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Richmond Hill, Queens

File:Liberty Avenue @ Lefferts Boulevard.jpg
Liberty Avenue intersecting with Lefferts Boulevard in Richmond Hill.

Richmond Hill is a commercial and middle class residential neighborhood located in the central-southern area of the New York City borough of Queens. It is bordered by Kew Gardens to the north, Woodhaven and Ozone Park to the west, South Ozone Park to the south and South Jamaica to the east.[1] The neighborhood is split between Queens Community Board 9 and 10.[2] Main commercial streets in the neighborhood include Jamaica Avenue, Atlantic Avenue and Liberty Avenue; Atlantic Avenue divides northern and southern Richmond Hill. The main ZIP code of Richmond Hill is 11418; the ZIP code for the southern part of the neighborhood is 11419.

Richmond Hill is known throughout the New York City metropolitan area as Little Guyana, for its large Guyanese immigrant population; as Little Punjab, for its large Punjabi immigrant population; and as having a large African population.


File:LIRR 1891 Richmond Hill station.jpg
Development around railroad station, after two decades of operation, on an 1891 map

The hill referred to as Richmond Hill is a moraine created by debris and rocks collected while glaciers advanced down North America. Later, the Battle of Long Island, one of the bloodiest battles of the Revolutionary War, was fought in 1776 along the ridge now in Forest Park, near what is now the golf course clubhouse. Protected by its thickly wooded area, American riflemen used guerrilla warfare tactics to attack and defeat the advancing Hessians.

Richmond Hill's name was inspired either by a suburban town near London, England or by Edward Richmond, a landscape architect in the mid-19th century who designed much of the neighborhood. In 1868, a successful lawyer[3] named Albon P. Man bought the Lefferts and Welling farms, and hired Richmond to lay out the community. Streets, schools, a church, and a railroad were built over the next decade, thus making the area one of the earliest residential communities on Long Island. The area is well known for its large-frame single-family houses, many of which have been preserved since the turn of the 20th century. Many of the Queen Anne Victorian homes of old Richmond Hill still stand in the area today. The area first became developed in the later decades of the 19th Century with the 1868 opening of the Richmond Hill railroad station at the intersection of Hillside Avenue and Babbage Street, on the Montauk railroad line between Long Island City and eastern Long Island.

The area received further development in 1918, when the BMT Jamaica Line of the New York City Subway (now the J Z trains) was extended in the neighborhood. It also contains a southern terminal of the A train, which heads toward Lefferts Boulevard / Liberty Avenue on the IND Fulton Street Line.


The Triangle Hofbrau[4] was a restaurant which was frequented by such stars as Mae West in the 1920s and 1930s. It sat on the triangular piece of land bordered by Hillside Avenue, Jamaica Avenue, and Myrtle Avenue.

Near the northwest corner of Hillside Avenue and Myrtle Avenue sat an old time ice cream parlor, Jahn's. It closed in late 2007. Not far away is Lefferts Boulevard which, with Liberty Avenue, define the central core of Richmond Hill. Between Myrtle Avenue and the Montauk Line railroad is a former movie theatre, RKO Keith's Richmond Hill Theater, opened in 1929, functioning since 1968 as a bingo hall.[5]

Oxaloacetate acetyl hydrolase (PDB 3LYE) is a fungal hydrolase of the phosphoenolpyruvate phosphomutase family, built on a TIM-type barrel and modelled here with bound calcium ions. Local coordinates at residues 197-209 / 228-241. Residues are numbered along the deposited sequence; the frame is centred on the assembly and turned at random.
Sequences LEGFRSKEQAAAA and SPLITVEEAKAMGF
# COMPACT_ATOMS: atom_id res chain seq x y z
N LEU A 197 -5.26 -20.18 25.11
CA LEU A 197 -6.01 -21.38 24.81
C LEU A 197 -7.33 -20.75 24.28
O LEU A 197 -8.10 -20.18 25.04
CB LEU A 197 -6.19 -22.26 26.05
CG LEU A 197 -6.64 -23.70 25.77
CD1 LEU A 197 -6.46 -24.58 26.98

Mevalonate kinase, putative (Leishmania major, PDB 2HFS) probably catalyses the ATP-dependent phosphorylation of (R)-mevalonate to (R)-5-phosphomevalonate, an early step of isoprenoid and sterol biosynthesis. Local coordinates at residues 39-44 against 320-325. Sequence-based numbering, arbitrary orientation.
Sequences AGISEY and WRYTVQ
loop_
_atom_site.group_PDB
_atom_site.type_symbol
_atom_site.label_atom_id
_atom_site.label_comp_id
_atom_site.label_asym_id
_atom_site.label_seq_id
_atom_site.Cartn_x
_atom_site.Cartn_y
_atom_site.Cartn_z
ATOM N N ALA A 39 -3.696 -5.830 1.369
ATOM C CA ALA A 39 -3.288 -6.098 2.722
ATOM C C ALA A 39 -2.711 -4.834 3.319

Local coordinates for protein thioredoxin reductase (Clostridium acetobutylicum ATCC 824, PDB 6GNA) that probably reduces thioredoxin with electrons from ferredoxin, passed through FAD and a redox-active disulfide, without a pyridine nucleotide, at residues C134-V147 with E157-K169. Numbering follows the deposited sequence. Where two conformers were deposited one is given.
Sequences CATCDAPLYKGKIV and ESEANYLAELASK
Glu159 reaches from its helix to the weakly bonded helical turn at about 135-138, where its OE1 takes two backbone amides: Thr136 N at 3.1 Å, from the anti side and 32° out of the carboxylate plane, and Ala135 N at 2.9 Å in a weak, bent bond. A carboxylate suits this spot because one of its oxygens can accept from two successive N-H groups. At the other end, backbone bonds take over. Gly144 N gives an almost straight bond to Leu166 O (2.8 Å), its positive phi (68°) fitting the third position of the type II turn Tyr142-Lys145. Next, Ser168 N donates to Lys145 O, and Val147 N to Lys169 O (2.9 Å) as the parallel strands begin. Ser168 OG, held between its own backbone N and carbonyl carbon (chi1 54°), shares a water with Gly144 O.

The northern edge of Richmond Hill contains the Church of the Resurrection. This Episcopalian church is an 1874 structure and is the oldest house of worship in Richmond Hill. It was placed in the National Register of Historic Places in 2002.[6]


Originally, many European families (Italian, Dutch, British, Irish, Scots, Danish, and German) lived in Richmond Hill. Today, the south side of Richmond Hill consists mostly of South Asian Americans (Indians and Bangladeshis) and Caribbean Americans (Trinidadians, Guyanese, and Jamaicans), who have steadily emigrated to the United States since the 1970s. [7]Richmond Hill also has the largest Sikh population in the city. In addition, the neighborhood has a sizable African American population.[8]


WICR, 1620AM, broadcasts Indo-Caribbean programming from studios on Liberty Avenue in South Richmond Hill.





Richmond Hill schools are operated by the New York City Department of Education.

Public schools include:

Residents are zoned to M.S. 137 America's School of Heroes.

Richmond Hill High School is located in the neighborhood. Until June, 2012, the city had planned to close the high school. The city had slated the school to close; however, a court ruling prevented the school's closure.[9][10]

Private schools include:

  • Bethlehem Christian Academy
  • Hebrew Academy-West Queens
  • Holy Child Jesus School
  • Islamic Elementary School
  • Theatre Street School
  • St. Mary Gate of Heaven
  • St Teresa of Avila

Notable residents


External links

Official government websites:

Historical societies:

Coordinates: 40°41′44.84″N 73°49′37.89″W / 40.6957889°N 73.8271917°W / 40.6957889; -73.8271917{{#coordinates:40|41|44.84|N|73|49|37.89|W|region:US |primary |name= }}